Your lender will ask you for a variety of documents when you buy a home and need a mortgage. Among the proof of income, debts, and assets, you may have to provide a verification of deposit. Just what is this and how do you go about getting it?
What is a Verification of Deposit?
The Verification of Deposit is a specific form your lender may ask your bank to complete. It shows the lender pertinent information about your bank account that helps them make an underwriting decision. The VOD will contain information such as:
- Name and address of the depositing bank
- The type of bank account you hold at the bank
- The name(s) on the bank account
- The account number
- The amount of the current balance
- The average balance over the last two months
- The date the account was opened
- Loan number and date of any loans at that bank
- The original amount of the loan
- The current balance of the loan
- The amount of the monthly payments
- The number of late payments made (if any)
Why do Lenders Need a Verification of Deposit?
You might wonder why a lender would need the Verification of Deposit if you already provided your bank statements. Most loan programs require you to provide the last 2 months of bank statements to prove your assets. You may need to verify assets to prove that you have reserves on hand (money to cover your mortgage if your income changes) or to cover your down payment and closing costs.
The Verification of Deposit is like third-party verification of the information you provided. It’s the lender’s way of making sure the information you provided was true. While it’s unlikely that borrowers altered their bank statements, the lender needs to be sure beyond a reasonable doubt.
If the lender can’t verify that the funds belong to you, it could alter your approval. The lender would then have to determine where the funds originated and if they affect your debt ratio. Certain loans do allow you to use funds provided as a gift, but they have certain steps you must follow in order to use them.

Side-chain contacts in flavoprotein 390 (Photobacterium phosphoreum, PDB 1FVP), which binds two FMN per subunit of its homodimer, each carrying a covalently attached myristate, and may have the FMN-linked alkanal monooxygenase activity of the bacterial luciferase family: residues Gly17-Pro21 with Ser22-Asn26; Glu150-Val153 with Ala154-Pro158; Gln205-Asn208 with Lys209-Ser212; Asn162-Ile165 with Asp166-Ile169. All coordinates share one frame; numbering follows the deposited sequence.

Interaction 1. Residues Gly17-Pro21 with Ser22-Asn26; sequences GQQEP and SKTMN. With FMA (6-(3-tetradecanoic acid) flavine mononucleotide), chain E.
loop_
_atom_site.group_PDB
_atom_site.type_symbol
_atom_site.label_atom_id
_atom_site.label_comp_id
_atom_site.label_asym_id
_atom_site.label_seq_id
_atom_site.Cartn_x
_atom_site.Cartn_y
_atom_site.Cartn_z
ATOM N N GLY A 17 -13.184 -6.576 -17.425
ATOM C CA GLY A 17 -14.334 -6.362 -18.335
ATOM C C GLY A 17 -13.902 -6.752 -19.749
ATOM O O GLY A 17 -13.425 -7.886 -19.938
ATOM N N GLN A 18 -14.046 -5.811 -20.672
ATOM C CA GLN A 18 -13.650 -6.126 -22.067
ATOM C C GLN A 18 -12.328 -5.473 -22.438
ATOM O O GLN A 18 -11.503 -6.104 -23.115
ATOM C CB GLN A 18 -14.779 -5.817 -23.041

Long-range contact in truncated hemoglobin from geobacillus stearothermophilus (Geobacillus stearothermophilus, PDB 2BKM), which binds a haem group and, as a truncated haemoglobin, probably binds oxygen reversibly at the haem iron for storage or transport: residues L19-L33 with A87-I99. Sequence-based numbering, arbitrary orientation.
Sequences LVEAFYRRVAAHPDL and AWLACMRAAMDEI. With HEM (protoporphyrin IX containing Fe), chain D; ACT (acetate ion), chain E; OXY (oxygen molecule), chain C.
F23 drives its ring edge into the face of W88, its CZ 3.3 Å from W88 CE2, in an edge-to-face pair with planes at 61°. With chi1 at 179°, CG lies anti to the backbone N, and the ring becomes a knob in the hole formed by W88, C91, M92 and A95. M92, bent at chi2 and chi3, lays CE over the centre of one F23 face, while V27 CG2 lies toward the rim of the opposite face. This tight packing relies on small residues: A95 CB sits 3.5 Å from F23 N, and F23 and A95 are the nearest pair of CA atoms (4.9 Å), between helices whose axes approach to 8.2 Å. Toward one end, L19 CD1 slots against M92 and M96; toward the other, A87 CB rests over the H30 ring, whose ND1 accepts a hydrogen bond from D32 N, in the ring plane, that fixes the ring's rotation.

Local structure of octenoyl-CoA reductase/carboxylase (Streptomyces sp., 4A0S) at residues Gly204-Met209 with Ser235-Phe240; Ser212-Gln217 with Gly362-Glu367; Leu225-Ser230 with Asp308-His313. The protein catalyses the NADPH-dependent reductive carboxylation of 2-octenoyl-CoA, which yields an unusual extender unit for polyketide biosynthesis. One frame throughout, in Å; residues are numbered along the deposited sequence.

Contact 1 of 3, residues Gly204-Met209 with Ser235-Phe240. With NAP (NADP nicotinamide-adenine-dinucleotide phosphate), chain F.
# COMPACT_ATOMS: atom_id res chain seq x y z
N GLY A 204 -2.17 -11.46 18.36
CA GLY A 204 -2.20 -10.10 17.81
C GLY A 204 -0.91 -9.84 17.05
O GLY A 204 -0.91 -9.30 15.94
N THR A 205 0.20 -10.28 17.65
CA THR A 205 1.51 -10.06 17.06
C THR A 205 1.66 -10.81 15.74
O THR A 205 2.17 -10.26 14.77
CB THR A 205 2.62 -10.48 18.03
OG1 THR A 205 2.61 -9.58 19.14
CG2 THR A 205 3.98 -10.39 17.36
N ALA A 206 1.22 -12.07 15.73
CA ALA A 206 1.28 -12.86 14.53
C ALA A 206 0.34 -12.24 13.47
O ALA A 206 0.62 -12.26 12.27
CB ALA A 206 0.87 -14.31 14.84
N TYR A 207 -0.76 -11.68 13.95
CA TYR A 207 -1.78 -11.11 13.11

Under no circumstances can you just deposit money into your account and assume you can use it for a mortgage. The lender must be able to verify the origination of the funds and prove that they belong to you one way or another.
How a VOD Can Hurt Your Loan
You might think the Verification of Deposit isn’t a big deal. Your lender will see that you have the money you said you had. But, there is a way it can hurt your loan.
If you made large deposits recently, it may throw up a red flag for the lender. They will need to figure out where the funds came from and how you intend to use them. If you have any large deposits that you cannot tie to your income, you will need proof of where the funds originated.
For example, if you sold an extra car you owned in order to cover the down payment on a home, you’ll need proof of the sale. The Bill of Sale and a copy of the check will usually suffice. The same is true for the sale of stocks or any other asset. If you received a gift, you’ll need a gift letter from the donor as well as proof of where their assets originated.
The bottom line is if you have any large deposits, make sure you have a paper trail to prove their origination. The Verification of Deposit is just a way for lenders to make sure the money you state is yours actually belongs to you. As long as you are honest throughout the loan process, the VOD shouldn’t hurt your loan. If anything, it may help get you the approval that you need.